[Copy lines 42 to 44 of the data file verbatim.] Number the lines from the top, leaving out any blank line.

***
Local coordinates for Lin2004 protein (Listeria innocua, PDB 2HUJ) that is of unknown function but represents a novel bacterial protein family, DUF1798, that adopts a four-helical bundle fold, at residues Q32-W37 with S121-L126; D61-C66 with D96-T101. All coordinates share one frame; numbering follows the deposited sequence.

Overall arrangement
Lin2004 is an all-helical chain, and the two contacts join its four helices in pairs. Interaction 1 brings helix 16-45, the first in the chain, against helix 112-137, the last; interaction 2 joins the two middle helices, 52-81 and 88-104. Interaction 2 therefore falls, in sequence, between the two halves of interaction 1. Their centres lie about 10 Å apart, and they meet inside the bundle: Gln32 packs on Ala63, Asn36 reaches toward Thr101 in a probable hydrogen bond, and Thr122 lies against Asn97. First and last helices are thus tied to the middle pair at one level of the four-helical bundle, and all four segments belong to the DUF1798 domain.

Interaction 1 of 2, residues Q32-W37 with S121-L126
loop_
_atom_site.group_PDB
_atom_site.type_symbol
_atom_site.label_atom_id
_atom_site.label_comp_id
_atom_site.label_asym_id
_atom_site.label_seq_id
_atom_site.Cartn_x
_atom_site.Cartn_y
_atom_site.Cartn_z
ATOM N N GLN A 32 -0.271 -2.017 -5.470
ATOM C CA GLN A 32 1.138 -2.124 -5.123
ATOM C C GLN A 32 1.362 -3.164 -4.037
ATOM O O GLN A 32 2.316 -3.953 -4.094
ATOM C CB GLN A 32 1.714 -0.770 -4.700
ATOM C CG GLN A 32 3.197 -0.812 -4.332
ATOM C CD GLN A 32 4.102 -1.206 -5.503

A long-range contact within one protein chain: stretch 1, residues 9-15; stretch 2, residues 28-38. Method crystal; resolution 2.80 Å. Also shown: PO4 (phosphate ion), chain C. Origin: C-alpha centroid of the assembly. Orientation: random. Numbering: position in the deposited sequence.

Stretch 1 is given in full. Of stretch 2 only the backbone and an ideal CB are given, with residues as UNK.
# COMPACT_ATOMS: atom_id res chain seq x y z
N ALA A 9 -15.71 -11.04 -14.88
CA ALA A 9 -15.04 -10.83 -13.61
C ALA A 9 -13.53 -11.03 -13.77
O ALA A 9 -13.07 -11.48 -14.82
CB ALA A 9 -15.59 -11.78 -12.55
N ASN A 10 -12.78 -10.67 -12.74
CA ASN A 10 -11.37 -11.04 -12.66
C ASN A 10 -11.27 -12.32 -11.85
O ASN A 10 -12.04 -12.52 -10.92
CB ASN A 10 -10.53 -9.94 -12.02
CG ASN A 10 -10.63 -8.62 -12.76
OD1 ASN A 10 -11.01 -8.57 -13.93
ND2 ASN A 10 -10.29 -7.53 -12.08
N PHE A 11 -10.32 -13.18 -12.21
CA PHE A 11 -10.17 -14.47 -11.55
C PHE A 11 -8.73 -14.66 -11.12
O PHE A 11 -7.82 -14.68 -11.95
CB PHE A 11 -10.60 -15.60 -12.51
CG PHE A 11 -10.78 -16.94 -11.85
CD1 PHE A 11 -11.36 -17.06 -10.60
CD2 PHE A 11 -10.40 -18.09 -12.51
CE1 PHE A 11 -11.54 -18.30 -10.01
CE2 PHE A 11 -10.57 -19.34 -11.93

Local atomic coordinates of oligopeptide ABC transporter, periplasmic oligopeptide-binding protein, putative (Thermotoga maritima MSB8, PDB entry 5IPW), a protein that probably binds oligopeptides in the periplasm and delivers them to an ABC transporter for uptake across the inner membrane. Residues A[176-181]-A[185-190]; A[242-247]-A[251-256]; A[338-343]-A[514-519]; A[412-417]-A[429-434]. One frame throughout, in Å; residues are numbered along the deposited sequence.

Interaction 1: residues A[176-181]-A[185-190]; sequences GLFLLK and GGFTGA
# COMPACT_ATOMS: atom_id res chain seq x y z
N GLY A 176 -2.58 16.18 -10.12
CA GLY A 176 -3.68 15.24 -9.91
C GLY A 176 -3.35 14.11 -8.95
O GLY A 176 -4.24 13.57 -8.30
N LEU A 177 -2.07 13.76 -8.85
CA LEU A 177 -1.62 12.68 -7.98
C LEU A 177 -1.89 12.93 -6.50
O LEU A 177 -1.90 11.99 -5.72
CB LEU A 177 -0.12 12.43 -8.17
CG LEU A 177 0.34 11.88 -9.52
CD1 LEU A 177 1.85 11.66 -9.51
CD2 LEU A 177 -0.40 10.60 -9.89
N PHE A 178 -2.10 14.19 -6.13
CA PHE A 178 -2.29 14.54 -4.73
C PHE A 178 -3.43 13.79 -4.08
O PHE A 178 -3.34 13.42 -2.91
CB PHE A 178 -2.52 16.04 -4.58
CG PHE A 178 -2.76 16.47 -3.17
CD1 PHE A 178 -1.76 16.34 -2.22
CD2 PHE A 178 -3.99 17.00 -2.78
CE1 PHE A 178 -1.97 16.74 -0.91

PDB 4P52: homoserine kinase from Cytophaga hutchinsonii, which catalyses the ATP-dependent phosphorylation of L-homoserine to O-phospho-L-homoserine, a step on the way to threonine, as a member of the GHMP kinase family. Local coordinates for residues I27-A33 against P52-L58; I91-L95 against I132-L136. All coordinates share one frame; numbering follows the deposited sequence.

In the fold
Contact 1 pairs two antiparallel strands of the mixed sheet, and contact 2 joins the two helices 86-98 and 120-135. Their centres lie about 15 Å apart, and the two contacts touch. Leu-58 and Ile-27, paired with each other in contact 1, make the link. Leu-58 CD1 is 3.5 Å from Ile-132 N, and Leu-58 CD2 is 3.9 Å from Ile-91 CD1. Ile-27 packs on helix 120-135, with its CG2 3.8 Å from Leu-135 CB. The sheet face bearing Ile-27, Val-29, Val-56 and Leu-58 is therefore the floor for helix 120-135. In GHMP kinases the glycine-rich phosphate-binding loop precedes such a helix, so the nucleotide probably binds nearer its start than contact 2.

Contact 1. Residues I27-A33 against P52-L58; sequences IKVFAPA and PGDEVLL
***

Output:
CB PHE A 11 -10.60 -15.60 -12.51
CG PHE A 11 -10.78 -16.94 -11.85
CD1 PHE A 11 -11.36 -17.06 -10.60